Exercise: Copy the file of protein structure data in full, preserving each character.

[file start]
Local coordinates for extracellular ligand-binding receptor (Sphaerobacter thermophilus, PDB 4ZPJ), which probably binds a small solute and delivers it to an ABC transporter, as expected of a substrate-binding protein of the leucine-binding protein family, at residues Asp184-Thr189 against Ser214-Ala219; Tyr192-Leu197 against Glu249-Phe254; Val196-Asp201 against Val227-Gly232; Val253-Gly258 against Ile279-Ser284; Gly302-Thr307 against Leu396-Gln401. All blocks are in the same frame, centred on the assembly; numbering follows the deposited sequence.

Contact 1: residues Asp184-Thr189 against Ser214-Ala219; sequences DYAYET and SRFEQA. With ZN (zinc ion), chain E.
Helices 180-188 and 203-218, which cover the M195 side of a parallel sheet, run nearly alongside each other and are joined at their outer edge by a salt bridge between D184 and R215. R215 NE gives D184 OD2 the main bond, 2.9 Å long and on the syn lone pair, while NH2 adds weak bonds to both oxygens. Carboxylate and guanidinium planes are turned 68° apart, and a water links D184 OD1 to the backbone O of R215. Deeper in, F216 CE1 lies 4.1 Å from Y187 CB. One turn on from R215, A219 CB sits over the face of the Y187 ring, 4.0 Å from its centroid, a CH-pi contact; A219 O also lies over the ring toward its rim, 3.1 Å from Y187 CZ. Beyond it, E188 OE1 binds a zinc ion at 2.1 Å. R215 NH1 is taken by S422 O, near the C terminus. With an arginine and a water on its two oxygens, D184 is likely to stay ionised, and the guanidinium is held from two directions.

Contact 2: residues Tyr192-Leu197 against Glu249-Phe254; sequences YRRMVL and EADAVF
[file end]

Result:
Local coordinates for extracellular ligand-binding receptor (Sphaerobacter thermophilus, PDB 4ZPJ), which probably binds a small solute and delivers it to an ABC transporter, as expected of a substrate-binding protein of the leucine-binding protein family, at residues Asp184-Thr189 against Ser214-Ala219; Tyr192-Leu197 against Glu249-Phe254; Val196-Asp201 against Val227-Gly232; Val253-Gly258 against Ile279-Ser284; Gly302-Thr307 against Leu396-Gln401. All blocks are in the same frame, centred on the assembly; numbering follows the deposited sequence.

Contact 1: residues Asp184-Thr189 against Ser214-Ala219; sequences DYAYET and SRFEQA. With ZN (zinc ion), chain E.
Helices 180-188 and 203-218, which cover the M195 side of a parallel sheet, run nearly alongside each other and are joined at their outer edge by a salt bridge between D184 and R215. R215 NE gives D184 OD2 the main bond, 2.9 Å long and on the syn lone pair, while NH2 adds weak bonds to both oxygens. Carboxylate and guanidinium planes are turned 68° apart, and a water links D184 OD1 to the backbone O of R215. Deeper in, F216 CE1 lies 4.1 Å from Y187 CB. One turn on from R215, A219 CB sits over the face of the Y187 ring, 4.0 Å from its centroid, a CH-pi contact; A219 O also lies over the ring toward its rim, 3.1 Å from Y187 CZ. Beyond it, E188 OE1 binds a zinc ion at 2.1 Å. R215 NH1 is taken by S422 O, near the C terminus. With an arginine and a water on its two oxygens, D184 is likely to stay ionised, and the guanidinium is held from two directions.

Contact 2: residues Tyr192-Leu197 against Glu249-Phe254; sequences YRRMVL and EADAVF